Sputnik Escalates the Cold War
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Sputnik Launches the Space Race

Bernard Baruch, a wealthy financier and adviser to President Harry S. Truman, uttered the words, "Let us not be deceived—today we are in the midst of a cold war," in 1947 during a congressional debate. That same year, journalist Walter Lippmann wrote a series of articles titled "The Cold War" that was first published in the New York Herald Tribune. Both men are credited with popularizing the term "cold war," but neither could have known the tremendous impact the Cold War would have on the world over the second half of the 20th century.

At the end of World War II, the Soviet Union moved quickly to establish communism throughout Eastern Europe. Fearing Soviet dominance throughout the Continent and beyond, the United States responded with the Truman Doctrine (1947), which outlined the U.S. government's new "containment" policy. That policy called for the United States to take action to ensure that the spread of communism around the world was contained. That action did not involve direct military confrontation, but instead involved a series of economic, political, propaganda, and scientific battles between the two superpowers.

The successful launch of Sputnik 1 into space by the Soviet Union on October 4, 1957, propelled the Americans and the Soviets into a new Cold War competition: the space race. The Soviets maintained a commanding lead in the early years of the space race, following up its Sputnik satellites with its equally successful Luna probes, the second of which became the first spacecraft to make it to the moon's surface in 1959. Two years later, Soviet cosmonaut Yuri Gagarin became the first man to travel into space. President John F. Kennedy responded quickly to this blow to America's pride, promising in a speech to Congress less than two months later that the United States would land a man on the moon by the end of the decade. That bold promise struck many at the time as unrealistic, but the National Aeronautics and Space Administration (NASA) proved up to the challenge, and astronaut Neil Armstrong became the first human to walk on the moon on July 20, 1969.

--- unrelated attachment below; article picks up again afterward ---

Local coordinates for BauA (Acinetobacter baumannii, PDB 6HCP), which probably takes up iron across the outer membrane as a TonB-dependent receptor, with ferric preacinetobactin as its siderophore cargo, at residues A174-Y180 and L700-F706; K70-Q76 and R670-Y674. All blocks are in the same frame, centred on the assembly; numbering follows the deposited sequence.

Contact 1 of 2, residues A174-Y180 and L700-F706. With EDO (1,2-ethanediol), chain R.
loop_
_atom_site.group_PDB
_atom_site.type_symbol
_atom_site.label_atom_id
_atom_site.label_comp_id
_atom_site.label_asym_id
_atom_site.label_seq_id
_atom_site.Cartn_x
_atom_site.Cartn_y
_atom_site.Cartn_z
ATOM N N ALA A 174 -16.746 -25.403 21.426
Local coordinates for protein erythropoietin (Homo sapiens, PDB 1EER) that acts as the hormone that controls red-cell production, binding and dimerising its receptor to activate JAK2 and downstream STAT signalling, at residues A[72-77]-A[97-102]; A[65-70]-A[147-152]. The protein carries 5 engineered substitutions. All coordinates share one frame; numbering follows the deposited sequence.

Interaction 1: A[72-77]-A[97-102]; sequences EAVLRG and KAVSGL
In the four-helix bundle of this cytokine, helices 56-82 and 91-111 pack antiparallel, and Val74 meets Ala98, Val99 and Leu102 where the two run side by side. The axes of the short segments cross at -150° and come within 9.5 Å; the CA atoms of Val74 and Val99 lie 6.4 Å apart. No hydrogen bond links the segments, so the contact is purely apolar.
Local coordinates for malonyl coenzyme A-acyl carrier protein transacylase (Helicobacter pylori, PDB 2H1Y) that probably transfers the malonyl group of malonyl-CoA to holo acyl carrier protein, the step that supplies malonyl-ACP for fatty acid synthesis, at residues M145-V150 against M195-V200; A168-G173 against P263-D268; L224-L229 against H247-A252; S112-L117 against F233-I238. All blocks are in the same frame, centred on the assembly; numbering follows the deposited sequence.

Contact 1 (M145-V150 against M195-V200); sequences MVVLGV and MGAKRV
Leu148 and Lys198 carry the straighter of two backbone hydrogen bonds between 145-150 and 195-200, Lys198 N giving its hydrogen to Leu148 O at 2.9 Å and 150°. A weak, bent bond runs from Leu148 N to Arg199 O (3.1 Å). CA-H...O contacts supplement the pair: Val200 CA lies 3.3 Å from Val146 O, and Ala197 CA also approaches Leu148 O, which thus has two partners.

These five video clips offer a glimpse of several of the major milestones of the space race, including Sputnik 1, Gagarin's flight, and the moon landing.

Video 1: "Sputnik Launch"
Covers the launch of Sputnik 1 and relates how it ignited the space race, leading to the founding of NASA.

Video 2: "Gagarin and Shepard"
Focuses on Soviet cosmonaut Yuri Gagarin becoming the first man in space, and the quick response by NASA, which sent U.S. astronaut Alan Shepard into space less than a month later.

Video 3: "Glenn's Reentry"
Documents U.S. astronaut John Glenn's harrowing reentry into the Earth's atmosphere after becoming the first American to orbit the planet.

Video 4: "Moon Landing"
Shows the historic moon landing in 1969, when Armstrong took his first step on the moon and stated: "That's one small step for [a] man, one giant leap for mankind."

Video 5: "American Reaction"
Relates how a prosperous and proud America was shocked by Sputnik 1 and feared that the Soviets could now launch nuclear warheads at the United States.

After viewing the videos, go to the Need to Know section to gain a contextual understanding of how these events impacted the Cold War and the space race by exploring ABC-CLIO's comprehensive five-volume encyclopedia The Cold War: A Political, Social, and Military History, edited by Dr. Spencer C. Tucker and Dr. Priscilla Mary Roberts. The essays by top scholars in the Point of View section offer a detailed overview of the launch of Sputnik 1 and provide insight into the reaction this historic event engendered in the United States and the Soviet Union. Finally, visit the Examine section for activities related to Sputnik for use in the classroom.

 

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